Preliminary Report regarding the Yuge – Waldorf Controversy

Drafted July 28, 2015 (Referenced in the Fall 2015 Newsletter)

20-frontentryWhen William Scripps Kellogg died in 1977, he willed the five-acre Scripps Hall estate on Mariposa Street as an unrestricted gift to Scripps Home for the Aged on Calaveras. In the mid 1980s, the Home decided to sell the property to a developer, who agreed to save the Scripps Hall mansion but wanted to subdivide the rest of the property for new residential development. Scripps Hall was one of the last great Altadena estates, and Altadena Heritage (AH) originated as an Altadena Town Council committee formed specifically to save the estate as a whole. A letter-writing campaign successfully convinced the Scripps Home board to sell Scripps Hall not to the highest bidder but to someone who would preserve the estate.

That someone was the Pasadena Waldorf School (PWS). At the time of the sale, Takeo and Fumiko Yuge were living on approximately one acre of the estate, where Takeo had been the caretaker for many years – both before and after the family’s internment during World War II. Although the terms of the property gift to Scripps Home for the Aged included no provision conveying this part of the estate to the Yuges, the Pasadena Waldorf School (PWS) formalized a contract allowing them to remain on this land until their deaths. Takeo Yuge died two years later, in 1989, but his wife, Fumiko, lived another 26 years, dying at 100 years old on November 29, 2014. According to the contract, the house and land would revert to PWS on May 25, 2015, 28 years after the school had purchased the land.

In March 2015, AH launched a new program to recognize significant trees in the community. We announced the program at a workshop on tree preservation in March, where we handed out forms and presented a video on how to nominate a tree. Both the form and the video clearly stated that nominators had to have the owner’s permission to nominate a tree that was not on their property.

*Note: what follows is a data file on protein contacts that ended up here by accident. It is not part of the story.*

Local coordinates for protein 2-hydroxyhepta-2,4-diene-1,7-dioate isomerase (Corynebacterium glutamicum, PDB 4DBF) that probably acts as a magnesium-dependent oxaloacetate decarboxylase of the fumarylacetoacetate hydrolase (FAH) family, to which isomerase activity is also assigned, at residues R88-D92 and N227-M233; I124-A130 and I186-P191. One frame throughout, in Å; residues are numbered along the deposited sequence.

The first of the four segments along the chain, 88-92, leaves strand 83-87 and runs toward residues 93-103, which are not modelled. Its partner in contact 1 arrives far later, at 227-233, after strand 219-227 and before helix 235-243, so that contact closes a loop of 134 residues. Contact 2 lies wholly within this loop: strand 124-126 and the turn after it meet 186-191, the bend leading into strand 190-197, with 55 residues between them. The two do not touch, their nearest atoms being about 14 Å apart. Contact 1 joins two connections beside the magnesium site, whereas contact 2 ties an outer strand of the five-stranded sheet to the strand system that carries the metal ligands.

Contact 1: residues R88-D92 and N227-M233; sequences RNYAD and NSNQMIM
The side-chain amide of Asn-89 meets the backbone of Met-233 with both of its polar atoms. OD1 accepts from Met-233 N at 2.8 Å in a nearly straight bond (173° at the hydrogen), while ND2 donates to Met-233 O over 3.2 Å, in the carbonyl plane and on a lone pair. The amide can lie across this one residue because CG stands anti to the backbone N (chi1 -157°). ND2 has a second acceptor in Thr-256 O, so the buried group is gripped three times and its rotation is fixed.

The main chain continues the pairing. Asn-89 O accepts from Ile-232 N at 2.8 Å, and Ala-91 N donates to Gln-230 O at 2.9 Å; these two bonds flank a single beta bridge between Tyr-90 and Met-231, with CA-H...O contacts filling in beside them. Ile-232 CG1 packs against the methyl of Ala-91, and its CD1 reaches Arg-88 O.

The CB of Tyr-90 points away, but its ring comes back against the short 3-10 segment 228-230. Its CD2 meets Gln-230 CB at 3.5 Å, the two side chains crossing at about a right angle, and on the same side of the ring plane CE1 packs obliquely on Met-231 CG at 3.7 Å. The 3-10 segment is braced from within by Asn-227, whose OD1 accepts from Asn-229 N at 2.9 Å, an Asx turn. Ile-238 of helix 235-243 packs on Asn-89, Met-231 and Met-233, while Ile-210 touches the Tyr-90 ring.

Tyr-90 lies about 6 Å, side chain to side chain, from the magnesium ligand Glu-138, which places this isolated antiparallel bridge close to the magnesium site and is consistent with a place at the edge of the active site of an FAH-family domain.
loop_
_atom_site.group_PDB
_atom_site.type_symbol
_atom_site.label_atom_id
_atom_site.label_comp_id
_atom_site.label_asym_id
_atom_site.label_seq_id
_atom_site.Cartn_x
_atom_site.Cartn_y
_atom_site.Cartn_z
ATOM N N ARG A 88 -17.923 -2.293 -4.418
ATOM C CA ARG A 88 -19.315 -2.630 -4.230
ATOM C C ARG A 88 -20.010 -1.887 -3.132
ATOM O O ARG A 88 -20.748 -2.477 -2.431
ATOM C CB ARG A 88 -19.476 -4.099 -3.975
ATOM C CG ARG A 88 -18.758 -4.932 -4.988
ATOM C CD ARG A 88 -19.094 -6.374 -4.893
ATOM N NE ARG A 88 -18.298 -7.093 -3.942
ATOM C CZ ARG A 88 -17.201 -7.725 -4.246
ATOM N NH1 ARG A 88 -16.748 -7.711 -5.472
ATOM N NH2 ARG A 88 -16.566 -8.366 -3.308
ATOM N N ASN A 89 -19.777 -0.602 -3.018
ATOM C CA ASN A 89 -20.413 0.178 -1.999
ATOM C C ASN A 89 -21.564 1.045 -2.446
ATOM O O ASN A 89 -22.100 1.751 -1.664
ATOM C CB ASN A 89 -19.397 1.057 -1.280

The Yuge sisters filed a form nominating the Torrey pine planted by their father, listing themselves as its owners. We contacted them, asking that they obtain permission from PWS as required on the nomination form. PWS initially refused the permission, but AH worked with administrators to allow the tree’s nomination. The school accepted the award at the Golden Poppy celebration on May 31, 2015, promising to preserve the tree regardless of how it develops its future campus. The Yuges were invited but unable to attend the event.

The Pasadena Star-News (PSN) published several stories from March to May, and were joined by local television stations, inaccurately portraying PWS as planning to “kick” the Yuges out of their home so the house could be torn down and the Torrey pine destroyed. In fact, AH chair Michele Zack called PSN to ask about these inaccuracies and was told that the story was “human interest” and therefore subject to poetic license. PSN saw it as a “little guy versus big guy” story. Michele perceived it differently, given the barrage of insults she and Altadena Heritage received for trying to clarify the facts.

On June 9, PWS reached a new agreement with Cindy Yuge and her attorney, whereby she agreed to vacate the property if PWS would meet a series of requests. PWS agreed to the requests in writing, and the Yuge family moved out over the weekend of June 20.

On June 27, PWS officials allowed four AH board members to tour the property: chair Michele Zack, preservation committee chair, Bill Ellinger, sustainability committee chair Michiko Lynch, and vice chair Linda World. It was their unofficial judgment that

  • the tree was magnificent and should be protected;
  • the house was in seriously deteriorated condition;
  • the garden was nonexistent except as an acre of uncultivated land.

AH did not weigh in on these things formally because the PWS had already engaged a qualified historicpreservation consultant to assess the house’s historic cultural value, its existing condition, and the potential cost of restoration. PWS was also retaining an arborist to assess how best to preserve the Torrey pine and other mature trees on the property.

 

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